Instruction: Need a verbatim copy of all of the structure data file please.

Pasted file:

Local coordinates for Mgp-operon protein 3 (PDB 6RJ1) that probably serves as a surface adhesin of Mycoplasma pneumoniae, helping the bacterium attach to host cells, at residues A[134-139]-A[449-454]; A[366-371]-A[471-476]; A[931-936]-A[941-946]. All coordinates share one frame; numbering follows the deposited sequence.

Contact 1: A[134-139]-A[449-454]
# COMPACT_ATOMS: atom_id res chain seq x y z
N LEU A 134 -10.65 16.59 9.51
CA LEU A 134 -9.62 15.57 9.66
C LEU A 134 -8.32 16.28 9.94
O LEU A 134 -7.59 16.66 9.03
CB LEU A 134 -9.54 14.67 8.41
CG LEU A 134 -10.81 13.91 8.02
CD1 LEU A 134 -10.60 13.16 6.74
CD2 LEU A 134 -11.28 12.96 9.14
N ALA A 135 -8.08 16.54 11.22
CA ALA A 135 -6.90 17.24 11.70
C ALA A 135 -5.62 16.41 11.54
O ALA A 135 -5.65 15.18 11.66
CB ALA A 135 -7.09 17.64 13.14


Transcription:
Local coordinates for Mgp-operon protein 3 (PDB 6RJ1) that probably serves as a surface adhesin of Mycoplasma pneumoniae, helping the bacterium attach to host cells, at residues A[134-139]-A[449-454]; A[366-371]-A[471-476]; A[931-936]-A[941-946]. All coordinates share one frame; numbering follows the deposited sequence.

Contact 1: A[134-139]-A[449-454]
# COMPACT_ATOMS: atom_id res chain seq x y z
N LEU A 134 -10.65 16.59 9.51
CA LEU A 134 -9.62 15.57 9.66
C LEU A 134 -8.32 16.28 9.94
O LEU A 134 -7.59 16.66 9.03
CB LEU A 134 -9.54 14.67 8.41
CG LEU A 134 -10.81 13.91 8.02
CD1 LEU A 134 -10.60 13.16 6.74
CD2 LEU A 134 -11.28 12.96 9.14
N ALA A 135 -8.08 16.54 11.22
CA ALA A 135 -6.90 17.24 11.70
C ALA A 135 -5.62 16.41 11.54
O ALA A 135 -5.65 15.18 11.66
CB ALA A 135 -7.09 17.64 13.14